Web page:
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Author Topic: Why would drones visit another hive?  (Read 1832 times)
David LaFerney
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« on: August 23, 2009, 09:55:01 PM »

I'm under the impression that virgin queens always mate by venturing forth to find drones (up to 5 miles away) and then mate on the wing.

I recently brought home a small queenless hive which has queen cells that are due to hatch any day now - it has no other brood except the one frame with the queen cells.  Yesterday my other hive was having one of those big orientation flight events where hundreds (thousands?) of bees fly around the hive all at once.  This event featured quite a lot of drones.  While I was watching this I noticed at least 2 drones land on the small queenless hive and beg their way in - the entrance is restricted to 3/8 X 1 1/2 to minimize the chance of it being robbed.  There was also a number of bees including at least one drone hanging out on the bottom of the screened bottom.

This certainly looks like the drones are positioning to mate with the queen ASAP.  Will they follow her out, or will they try to mate in the hive? 
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Michael Bush
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« Reply #1 on: August 23, 2009, 09:58:16 PM »

Queenless hives welcome any drone.  Actually most any hive welcomes most any drone, but drones seem particularly attracted to those that are queenless or have a virgin queen.  It has nothing to do with who will mate with whom.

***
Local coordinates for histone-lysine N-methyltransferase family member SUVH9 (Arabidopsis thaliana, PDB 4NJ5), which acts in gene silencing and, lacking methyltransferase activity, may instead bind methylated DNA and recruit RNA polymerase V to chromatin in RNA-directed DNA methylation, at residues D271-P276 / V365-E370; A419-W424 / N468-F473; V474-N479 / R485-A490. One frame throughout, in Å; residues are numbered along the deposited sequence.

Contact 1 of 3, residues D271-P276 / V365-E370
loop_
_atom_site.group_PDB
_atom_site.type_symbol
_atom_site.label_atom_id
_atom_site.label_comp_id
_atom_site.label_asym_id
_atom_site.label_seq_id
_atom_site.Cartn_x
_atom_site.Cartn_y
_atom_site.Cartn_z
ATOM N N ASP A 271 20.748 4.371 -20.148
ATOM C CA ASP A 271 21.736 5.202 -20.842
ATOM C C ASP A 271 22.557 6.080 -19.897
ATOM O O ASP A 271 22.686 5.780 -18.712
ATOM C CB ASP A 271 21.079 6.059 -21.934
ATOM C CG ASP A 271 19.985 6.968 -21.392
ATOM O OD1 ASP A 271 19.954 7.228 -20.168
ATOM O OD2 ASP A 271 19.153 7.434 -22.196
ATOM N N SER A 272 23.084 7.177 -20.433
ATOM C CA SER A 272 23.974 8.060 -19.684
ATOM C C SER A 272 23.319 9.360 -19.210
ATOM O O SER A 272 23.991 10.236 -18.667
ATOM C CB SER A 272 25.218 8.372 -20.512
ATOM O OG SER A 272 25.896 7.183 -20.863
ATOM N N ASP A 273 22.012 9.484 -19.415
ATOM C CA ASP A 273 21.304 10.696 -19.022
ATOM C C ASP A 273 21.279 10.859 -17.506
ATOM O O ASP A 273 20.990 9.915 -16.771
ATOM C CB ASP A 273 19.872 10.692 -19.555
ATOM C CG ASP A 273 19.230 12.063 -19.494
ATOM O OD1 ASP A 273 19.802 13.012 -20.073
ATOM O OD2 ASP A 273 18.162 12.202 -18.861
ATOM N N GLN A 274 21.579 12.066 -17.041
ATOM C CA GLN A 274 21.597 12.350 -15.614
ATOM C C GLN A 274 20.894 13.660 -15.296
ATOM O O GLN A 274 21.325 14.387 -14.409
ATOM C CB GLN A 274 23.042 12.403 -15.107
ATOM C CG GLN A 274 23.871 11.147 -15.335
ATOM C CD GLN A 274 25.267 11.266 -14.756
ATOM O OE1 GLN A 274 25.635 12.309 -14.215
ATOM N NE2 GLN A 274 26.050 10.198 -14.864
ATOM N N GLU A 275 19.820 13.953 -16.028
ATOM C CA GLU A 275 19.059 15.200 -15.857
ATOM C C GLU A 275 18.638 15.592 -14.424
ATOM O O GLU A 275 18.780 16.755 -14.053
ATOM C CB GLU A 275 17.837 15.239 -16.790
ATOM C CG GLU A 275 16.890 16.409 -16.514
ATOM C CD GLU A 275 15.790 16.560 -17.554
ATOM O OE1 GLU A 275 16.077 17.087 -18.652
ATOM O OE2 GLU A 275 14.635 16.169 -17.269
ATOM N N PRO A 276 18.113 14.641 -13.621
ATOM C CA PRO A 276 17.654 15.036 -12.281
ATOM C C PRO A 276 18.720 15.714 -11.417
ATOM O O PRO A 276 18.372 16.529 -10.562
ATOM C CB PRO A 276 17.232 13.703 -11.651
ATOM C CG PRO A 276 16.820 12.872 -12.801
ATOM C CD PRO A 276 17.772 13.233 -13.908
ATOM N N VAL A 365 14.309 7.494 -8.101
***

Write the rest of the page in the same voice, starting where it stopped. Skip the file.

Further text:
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« Reply #2 on: August 23, 2009, 10:59:02 PM »

Queenless hives welcome any drone. 

Why is this?  I believe that queenless hives have bees that are less defensive, forage less, etc.  Is it that a queenless hive is letting down their guard and the wayward drone is simply looking for a free meal?
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Paul

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David LaFerney
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« Reply #3 on: August 23, 2009, 11:14:03 PM »

Queenless hives welcome any drone.  Actually most any hive welcomes most any drone, but drones seem particularly attracted to those that are queenless or have a virgin queen.  It has nothing to do with who will mate with whom.


Thanks, I didn't know that.
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« Reply #4 on: August 23, 2009, 11:39:32 PM »

i have noticed swarms that leave with a virgin queen, also seem to have many more drones that most swarms.  perhaps drones are drawn to the  hive from which a new queen will emerge.  perhaps hives with queen cells or virgin queens encourage the congregating of drones.
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JP
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« Reply #5 on: August 24, 2009, 12:22:36 AM »

i have noticed swarms that leave with a virgin queen, also seem to have many more drones that most swarms.  perhaps drones are drawn to the  hive from which a new queen will emerge.  perhaps hives with queen cells or virgin queens encourage the congregating of drones.

I notice lots of drones in swarms with virgins.

There are no rules when it comes to drones. They come and go as they please, as if the girls feel sorry for them, usless bums, except come mating time, then they are kings, at least for a few wonderful seconds!


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« Reply #6 on: August 24, 2009, 05:34:42 AM »

one of the ways to spot a hive with a virgin or developing queen is the large number of drones in the hive.